- Methods in Enzymology
- Chapter One: Protein 3-Nitrotyrosine in Complex Biological Samples: Quantification by High-Pressure Liquid Chromatography/Electrochemical Detection and Emergence of Proteomic Approaches for Unbiased Identification of Modification Sites
- 1 INTRODUCTION
- 2 QUANTIFICATION OF 3-NT IN PROTEINS USING HPLC SEPARATION AND ELECTROCHEMICAL (EC) DETECTION
- 3 PROTOCOL FOR QUANTIFICATION OF 3-NT IN HYDROLYZED PROTEINS USING HPLC-EC
- 4 BEYOND QUANTIFICATION: SPECIFICATION OF 3-NT SITES IN PROTEINS
- Chapter Two: Selective Fluorogenic Derivatization of 3-Nitrotyrosine and 3,4-Dihydroxyphenylalanine in Peptides: A Method Designed for Quantitative Proteomic Analysis
- 1 INTRODUCTION
- 2 DESIGN OF A FLUOROGENIC DERIVATIZATION METHOD
- 3 MODEL STUDIES WITH 4-METHYLCATECHOL AND 2-AMINOCRESOL
- 4 DERIVATIZATION OF A 3-NITROTYROSINE-CONTAINING MODEL PEPTIDE WITH BENZYLAMINE AND 4-AMINOMETHYLBENZENE SULFONIC ACID
- 5 CONCLUSIONS
- Chapter Three: Nitroalkenes: Synthesis, Characterization, and Effects on Macrophage Activation
- 1 INTRODUCTION
- 2 SYNTHESIS AND CHARACTERIZATION OF CHOLESTERYL-NITROLINOLEATE
- 3 SYNTHESIS AND IDENTIFICATION OF NITROALKENES ISOMERS: MASS SPECTROMETRY ANALYSIS OF NITROARACHIDONATE
- 4 DETERMINATION OF LIPID NITRATION DURING MACROPHAGE ACTIVATION
- 5 EFFECTS OF NITROALKENES ON NOS2 INDUCTION BY ACTIVATED MACROPHAGES
- 6 ANALYSIS OF HO-1 INDUCTION AND NF-ΚB ACTIVATION
- Chapter Four: In-Gel Detection of S-Nitrosated Proteins Using Fluorescence Methods
- 1 INTRODUCTION
- 2 ROLE OF TRACE METAL IONS IN ASCORBATE-MEDIATED REDUCTION OF S-NITROSOTHIOLS
- 3 DETECTION OF PROTEIN S-NITROSATION USING FLUORESCENT LABELING METHODS
- 4 C
The Nobel Prize was awarded in Physiology or Medicine in 1998 to Louis J. Ignarro, Robert F. Furchgott and Ferid Murad for demonstrating the signaling properties of nitric oxide. Nitric oxide (NO) is one of the few gaseous signaling molecules and is a key biological messenger that plays a role in many biological processes. NO research has led to new treatments for treating heart as well as lung diseases, shock and impotence. (Sildenafil, popularly known by the trade name Viagra, enhances signaling through NO pathways.) Scientists are currently testing whether NO can be used to stop the growth of cancerous tumors, since the gas can induce programmed cell death, apoptosis.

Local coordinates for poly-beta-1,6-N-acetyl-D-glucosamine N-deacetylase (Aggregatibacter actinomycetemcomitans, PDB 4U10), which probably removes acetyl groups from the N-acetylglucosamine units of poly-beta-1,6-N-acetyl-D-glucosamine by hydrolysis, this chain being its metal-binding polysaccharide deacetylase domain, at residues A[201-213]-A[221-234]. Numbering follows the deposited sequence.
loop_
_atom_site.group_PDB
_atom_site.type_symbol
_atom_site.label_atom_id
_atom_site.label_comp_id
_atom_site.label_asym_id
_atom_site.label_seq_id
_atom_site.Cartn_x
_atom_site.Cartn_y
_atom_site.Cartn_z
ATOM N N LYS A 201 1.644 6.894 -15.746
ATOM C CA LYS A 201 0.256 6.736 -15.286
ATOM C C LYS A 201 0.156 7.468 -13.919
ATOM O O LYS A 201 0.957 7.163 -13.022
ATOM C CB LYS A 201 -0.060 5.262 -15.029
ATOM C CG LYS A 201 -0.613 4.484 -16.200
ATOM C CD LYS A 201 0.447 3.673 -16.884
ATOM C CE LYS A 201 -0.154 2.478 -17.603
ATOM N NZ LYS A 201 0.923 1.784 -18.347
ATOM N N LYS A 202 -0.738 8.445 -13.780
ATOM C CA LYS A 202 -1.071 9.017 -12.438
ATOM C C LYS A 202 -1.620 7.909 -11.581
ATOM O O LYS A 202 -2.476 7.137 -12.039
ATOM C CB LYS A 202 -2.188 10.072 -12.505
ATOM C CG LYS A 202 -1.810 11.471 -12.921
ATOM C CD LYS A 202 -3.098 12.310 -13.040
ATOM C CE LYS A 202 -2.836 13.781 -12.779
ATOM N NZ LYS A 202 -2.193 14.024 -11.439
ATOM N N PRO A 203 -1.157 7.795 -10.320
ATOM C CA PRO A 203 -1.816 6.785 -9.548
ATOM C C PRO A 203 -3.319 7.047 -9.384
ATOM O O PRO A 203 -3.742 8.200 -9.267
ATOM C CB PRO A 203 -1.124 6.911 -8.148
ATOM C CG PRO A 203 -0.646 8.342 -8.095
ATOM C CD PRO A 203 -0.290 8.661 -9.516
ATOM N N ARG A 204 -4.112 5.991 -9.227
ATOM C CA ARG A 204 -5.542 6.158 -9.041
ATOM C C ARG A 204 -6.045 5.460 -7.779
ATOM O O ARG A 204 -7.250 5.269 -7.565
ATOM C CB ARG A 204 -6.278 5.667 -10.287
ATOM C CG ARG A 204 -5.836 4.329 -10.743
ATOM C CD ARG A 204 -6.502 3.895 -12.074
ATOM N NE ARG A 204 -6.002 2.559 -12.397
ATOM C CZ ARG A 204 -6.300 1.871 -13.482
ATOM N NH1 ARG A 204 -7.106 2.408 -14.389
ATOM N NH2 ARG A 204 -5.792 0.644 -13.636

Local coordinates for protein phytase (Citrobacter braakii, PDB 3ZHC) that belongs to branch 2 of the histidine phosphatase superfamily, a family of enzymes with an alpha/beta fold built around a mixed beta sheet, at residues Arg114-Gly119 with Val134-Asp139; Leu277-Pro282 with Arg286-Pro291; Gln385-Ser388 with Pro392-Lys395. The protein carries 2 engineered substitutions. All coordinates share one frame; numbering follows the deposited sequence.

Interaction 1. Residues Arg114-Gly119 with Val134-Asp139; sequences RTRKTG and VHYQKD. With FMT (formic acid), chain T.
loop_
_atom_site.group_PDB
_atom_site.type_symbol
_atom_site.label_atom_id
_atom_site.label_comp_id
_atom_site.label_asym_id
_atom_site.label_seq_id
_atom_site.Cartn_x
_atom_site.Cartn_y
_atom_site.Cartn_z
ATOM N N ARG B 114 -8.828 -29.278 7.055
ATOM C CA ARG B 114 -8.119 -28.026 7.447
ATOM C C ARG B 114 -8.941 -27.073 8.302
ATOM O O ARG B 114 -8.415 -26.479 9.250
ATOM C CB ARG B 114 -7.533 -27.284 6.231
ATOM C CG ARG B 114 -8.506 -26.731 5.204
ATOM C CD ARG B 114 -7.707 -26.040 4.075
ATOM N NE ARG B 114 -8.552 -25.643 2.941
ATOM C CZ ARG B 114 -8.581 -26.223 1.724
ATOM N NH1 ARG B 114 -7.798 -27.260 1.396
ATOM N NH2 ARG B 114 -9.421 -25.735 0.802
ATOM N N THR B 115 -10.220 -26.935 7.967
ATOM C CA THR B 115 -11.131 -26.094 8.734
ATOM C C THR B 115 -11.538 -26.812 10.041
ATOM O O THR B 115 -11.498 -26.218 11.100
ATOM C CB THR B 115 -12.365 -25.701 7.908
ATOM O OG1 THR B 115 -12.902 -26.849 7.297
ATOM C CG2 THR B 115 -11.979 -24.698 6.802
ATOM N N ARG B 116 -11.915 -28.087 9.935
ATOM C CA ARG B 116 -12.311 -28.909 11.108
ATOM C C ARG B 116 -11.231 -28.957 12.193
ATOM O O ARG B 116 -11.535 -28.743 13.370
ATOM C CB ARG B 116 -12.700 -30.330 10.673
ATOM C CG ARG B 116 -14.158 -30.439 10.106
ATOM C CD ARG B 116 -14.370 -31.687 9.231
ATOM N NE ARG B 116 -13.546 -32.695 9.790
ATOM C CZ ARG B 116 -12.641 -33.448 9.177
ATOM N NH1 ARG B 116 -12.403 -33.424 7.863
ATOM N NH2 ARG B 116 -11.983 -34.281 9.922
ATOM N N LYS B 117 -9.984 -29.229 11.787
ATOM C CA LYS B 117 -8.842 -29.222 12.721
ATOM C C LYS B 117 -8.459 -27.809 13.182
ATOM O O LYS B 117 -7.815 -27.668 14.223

This is another “must-have” volume packed with robust methods from authors around the globe. Researchers interested in the detailed biochemistry of NO and its synthesis will have this indispensable volume on their shelves.
*Essential resource for every laboratory involved in NO-related work
*Gathers tried and tested techniques from global labs which eliminates searching through many different sources and avoids pitfalls so the same mistakes are not made over and over.
- Aids researchers in the design of medically important therapies for heart disease and cancer
Researchers and students in biochemistry, cardiology, cell and molecular biology, neuroscience, pharmacology, endocrinology.
- No. of pages:
- © Academic Press 2008
- 26th June 2008
- Academic Press
- eBook ISBN:
- Hardcover ISBN:
University of Southern California, Los Angeles, USA
Lester Packer received a PhD in Microbiology and Biochemistry in 1956 from Yale University. In 1961, he joined the University of California at Berkeley serving as Professor of Cell and Molecular Biology until 2000, and then was appointed Adjunct Professor, Pharmacology and Pharmaceutical Sciences, School of Pharmacy at the University of Southern California. Dr Packer received numerous distinctions including three honorary doctoral degrees, several distinguished Professor appointments. He was awarded Chevalier de l’Ordre National du Merite (Knight of the French National Order of Merit) and later promoted to the rank of Officier. He served as President of the Society for Free Radical Research International (SFRRI), founder and Honorary President of the Oxygen Club of California. He has edited numerous books and published research; some of the most cited articles have become classics in the field of free radical biology: Dr Packer is a member of many professional societies and editorial boards. His research elucidated - the Antioxidant Network concept. Exogenous lipoic acid was discovered to be one of the most potent natural antioxidants and placed as the ultimate reductant or in the pecking order of the “Antioxidant Network” regenerating vitamins C and E and stimulating glutathione synthesis, thereby improving the overall cellular antioxidant defense. The Antioxidant Network is a concept addressing the cell’s redox status. He established a world-wide network of research programs by supporting and co-organizing conferences on free radical research and redox biology in Asia, Europe, and America.
Department of Molecular Pharmacology and Toxicology, School of Pharmaceutical Sciences, University of Southern California, USA